Concerts are bigger and more expensive than ever

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U2 had its 400-ton, 360-degree “Claw” stage that cost $30 million. Lady Gaga’s 2013 concert circuit involved a looming five-story Gothic castle. Taylor Swift’s ongoing Reputation stadium tour needs 52 semis and 30 flatbed trucks just to haul all the gear.

It isn’t fans’ imagination that music tours, particularly ones put on by the biggest artists, are getting more lavish by the year. For evidence in hard numbers, look no further than the mid-year report Pollstar released this week:

The concert company found that the live market’s 2018 mid-year gross is a record-setting $2.21 billion, up $240 million (12 percent) from the previous year, and that average ticket prices are at a record high of $96.31.

Fans are hungry for live shows, and they’re willing to splurge on them. “The precipitous rise speaks to the industry’s aggressive pricing strategy to better meet demand and exclude the secondary market,” Pollstar noted, as well.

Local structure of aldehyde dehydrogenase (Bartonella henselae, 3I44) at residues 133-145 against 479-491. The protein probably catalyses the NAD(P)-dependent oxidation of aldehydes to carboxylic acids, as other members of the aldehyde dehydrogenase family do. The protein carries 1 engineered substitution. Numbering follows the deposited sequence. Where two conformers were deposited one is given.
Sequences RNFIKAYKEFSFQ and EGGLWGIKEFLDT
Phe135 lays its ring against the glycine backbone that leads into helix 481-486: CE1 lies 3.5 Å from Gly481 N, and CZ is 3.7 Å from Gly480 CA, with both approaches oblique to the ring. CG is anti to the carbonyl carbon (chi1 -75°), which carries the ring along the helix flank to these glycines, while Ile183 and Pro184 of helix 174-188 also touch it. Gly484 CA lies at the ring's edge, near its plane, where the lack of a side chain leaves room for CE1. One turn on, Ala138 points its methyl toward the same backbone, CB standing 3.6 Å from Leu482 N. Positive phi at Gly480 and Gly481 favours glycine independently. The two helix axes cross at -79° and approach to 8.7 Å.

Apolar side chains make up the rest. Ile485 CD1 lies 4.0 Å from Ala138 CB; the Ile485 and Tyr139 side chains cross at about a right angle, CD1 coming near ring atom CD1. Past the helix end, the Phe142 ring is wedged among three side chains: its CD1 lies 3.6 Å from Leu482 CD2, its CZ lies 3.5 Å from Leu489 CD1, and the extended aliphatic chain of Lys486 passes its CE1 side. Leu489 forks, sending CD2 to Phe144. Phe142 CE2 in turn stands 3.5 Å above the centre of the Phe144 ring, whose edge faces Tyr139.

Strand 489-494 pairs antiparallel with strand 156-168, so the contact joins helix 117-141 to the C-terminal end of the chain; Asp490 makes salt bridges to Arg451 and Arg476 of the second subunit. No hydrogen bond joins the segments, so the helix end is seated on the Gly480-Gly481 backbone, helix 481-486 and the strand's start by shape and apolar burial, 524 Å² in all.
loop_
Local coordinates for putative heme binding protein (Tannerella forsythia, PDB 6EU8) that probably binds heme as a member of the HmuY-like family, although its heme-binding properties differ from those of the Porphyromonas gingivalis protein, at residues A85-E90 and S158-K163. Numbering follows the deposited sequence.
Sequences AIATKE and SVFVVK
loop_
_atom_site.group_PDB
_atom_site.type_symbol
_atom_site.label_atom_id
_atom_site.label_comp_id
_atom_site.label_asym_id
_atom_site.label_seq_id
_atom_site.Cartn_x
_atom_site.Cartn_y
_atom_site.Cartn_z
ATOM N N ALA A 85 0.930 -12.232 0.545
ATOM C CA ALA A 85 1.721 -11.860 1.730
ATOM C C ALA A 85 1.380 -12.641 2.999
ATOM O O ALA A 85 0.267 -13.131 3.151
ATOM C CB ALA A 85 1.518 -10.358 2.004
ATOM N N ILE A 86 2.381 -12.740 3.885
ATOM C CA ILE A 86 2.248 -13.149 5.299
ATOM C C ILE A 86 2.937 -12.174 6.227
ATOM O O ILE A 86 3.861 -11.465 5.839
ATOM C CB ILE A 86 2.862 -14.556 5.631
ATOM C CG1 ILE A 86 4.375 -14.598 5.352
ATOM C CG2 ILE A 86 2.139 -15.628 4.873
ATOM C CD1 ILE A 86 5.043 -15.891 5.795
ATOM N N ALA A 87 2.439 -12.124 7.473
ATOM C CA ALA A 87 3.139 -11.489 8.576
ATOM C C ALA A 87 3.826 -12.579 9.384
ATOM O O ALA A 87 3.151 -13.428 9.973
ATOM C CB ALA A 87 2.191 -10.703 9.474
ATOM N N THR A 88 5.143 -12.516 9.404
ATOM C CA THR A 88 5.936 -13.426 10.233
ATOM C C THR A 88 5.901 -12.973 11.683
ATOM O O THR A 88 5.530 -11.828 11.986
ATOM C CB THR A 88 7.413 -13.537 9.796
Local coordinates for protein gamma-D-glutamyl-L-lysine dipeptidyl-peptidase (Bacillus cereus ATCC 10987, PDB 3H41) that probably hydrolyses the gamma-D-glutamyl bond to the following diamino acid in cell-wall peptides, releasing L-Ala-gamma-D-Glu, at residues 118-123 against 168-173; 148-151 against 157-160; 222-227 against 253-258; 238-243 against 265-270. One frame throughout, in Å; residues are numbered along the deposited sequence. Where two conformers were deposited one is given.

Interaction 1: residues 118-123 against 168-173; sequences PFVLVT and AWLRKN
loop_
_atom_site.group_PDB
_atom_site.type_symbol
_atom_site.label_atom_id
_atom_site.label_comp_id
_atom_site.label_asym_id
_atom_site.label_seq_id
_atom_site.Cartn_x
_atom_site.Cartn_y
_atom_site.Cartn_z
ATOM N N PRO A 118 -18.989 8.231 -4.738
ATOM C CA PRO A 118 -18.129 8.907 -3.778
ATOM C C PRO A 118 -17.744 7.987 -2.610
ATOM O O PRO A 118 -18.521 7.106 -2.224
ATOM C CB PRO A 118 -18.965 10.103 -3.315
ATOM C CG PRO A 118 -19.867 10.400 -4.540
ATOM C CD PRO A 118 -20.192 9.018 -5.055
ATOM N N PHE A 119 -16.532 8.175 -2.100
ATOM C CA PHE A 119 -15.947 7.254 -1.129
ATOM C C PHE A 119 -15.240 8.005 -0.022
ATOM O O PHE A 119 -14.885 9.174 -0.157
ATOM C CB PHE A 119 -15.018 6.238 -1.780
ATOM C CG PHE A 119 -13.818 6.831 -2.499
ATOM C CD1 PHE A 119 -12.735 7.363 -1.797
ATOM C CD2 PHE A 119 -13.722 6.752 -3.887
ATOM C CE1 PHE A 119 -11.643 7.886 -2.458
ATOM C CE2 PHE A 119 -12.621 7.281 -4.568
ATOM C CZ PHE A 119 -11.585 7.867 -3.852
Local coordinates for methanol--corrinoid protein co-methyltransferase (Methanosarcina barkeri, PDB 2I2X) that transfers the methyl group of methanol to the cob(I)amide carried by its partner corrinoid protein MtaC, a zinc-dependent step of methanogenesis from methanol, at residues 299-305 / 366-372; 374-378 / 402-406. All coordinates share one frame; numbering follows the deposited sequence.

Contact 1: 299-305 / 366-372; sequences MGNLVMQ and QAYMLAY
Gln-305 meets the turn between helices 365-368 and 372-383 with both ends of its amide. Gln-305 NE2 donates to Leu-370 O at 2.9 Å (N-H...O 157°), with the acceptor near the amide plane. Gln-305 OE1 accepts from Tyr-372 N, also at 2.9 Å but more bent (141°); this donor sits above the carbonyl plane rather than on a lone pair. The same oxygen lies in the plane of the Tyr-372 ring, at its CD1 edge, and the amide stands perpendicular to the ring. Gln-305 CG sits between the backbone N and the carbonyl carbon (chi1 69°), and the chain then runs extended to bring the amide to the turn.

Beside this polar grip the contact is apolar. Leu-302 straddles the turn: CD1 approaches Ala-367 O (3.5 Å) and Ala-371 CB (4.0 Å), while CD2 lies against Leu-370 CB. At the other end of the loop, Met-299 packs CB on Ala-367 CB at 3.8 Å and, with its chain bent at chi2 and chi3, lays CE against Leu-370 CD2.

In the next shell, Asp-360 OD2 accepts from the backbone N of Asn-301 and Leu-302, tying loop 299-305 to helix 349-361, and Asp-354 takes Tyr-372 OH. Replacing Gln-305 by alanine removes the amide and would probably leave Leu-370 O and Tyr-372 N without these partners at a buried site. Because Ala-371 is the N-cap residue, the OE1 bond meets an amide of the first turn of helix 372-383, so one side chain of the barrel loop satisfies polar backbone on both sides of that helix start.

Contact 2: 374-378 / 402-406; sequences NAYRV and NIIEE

But the soaring costs are also due to the fact that A-list concerts – which have been exploding in popularity as fans in the streaming era seek more interactive connections with their favorite musicians – are now regularly expected to be full-blown, Instagram-ready spectacles.

For a closer look at the future of major music tours, Rolling Stone spoke to Ray Winker, CEO and design director of Stufish Entertainment Architects, the firm that crafted the visual dreamscape for Beyoncé and Jay-Z’s current On the Run II tour. (The studio has also designed stages and sets for the likes of U2, Madonna, Pink Floyd, the London and Beijing Olympics and Cirque du Soleil.)

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